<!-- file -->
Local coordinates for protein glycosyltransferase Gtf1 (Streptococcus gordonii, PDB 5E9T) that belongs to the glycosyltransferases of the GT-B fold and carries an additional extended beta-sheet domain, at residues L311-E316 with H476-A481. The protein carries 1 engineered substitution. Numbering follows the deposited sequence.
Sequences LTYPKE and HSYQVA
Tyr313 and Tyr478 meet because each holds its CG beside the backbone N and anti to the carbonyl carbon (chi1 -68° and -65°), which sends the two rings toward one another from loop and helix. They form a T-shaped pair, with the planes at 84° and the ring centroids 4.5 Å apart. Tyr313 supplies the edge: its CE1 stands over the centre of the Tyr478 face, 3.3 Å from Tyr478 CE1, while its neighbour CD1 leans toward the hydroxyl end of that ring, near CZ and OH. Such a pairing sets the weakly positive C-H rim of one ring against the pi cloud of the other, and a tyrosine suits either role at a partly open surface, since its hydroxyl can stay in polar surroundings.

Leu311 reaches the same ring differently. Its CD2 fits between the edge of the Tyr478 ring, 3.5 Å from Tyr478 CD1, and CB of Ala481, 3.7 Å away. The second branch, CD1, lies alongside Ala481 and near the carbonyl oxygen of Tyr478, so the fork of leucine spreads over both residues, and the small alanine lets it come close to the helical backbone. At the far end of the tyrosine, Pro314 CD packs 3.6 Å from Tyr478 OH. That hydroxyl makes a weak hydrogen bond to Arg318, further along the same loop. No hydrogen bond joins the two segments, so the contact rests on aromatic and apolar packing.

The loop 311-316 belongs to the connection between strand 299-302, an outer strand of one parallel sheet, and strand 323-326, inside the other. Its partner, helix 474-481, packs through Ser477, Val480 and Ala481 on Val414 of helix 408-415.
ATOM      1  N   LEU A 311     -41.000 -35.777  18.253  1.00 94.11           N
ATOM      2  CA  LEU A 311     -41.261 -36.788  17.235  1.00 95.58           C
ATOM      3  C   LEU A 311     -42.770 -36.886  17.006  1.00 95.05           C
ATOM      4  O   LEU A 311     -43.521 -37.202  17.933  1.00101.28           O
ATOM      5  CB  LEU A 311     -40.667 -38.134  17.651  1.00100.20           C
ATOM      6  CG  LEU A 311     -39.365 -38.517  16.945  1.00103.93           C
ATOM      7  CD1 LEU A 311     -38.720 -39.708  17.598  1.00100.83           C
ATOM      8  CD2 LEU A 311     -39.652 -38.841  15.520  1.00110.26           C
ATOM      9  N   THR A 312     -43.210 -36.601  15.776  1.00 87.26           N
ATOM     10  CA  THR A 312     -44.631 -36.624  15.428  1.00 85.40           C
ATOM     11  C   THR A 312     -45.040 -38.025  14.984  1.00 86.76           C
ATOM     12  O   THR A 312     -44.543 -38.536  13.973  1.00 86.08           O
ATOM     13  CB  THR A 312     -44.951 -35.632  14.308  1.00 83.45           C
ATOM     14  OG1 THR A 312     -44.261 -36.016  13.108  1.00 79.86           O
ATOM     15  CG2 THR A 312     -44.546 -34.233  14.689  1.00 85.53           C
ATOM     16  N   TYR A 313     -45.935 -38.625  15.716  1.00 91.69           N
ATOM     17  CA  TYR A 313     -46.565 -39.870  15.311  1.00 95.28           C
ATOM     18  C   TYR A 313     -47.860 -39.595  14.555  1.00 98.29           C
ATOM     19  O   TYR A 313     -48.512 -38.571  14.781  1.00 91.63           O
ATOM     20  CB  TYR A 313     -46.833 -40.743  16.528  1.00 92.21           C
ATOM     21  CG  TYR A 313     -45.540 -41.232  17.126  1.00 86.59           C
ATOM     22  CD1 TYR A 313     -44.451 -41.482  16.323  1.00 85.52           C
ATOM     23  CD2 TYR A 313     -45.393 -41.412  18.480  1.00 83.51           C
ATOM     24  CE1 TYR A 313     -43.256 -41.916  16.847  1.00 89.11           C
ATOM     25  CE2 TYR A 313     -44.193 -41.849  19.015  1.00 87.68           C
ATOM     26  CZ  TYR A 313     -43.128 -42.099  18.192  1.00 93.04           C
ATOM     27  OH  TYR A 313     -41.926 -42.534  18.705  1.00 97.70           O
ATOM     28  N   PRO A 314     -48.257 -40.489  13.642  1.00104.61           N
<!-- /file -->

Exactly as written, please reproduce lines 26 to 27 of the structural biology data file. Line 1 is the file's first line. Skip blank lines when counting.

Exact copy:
ATOM     21  CG  TYR A 313     -45.540 -41.232  17.126  1.00 86.59           C
ATOM     22  CD1 TYR A 313     -44.451 -41.482  16.323  1.00 85.52           C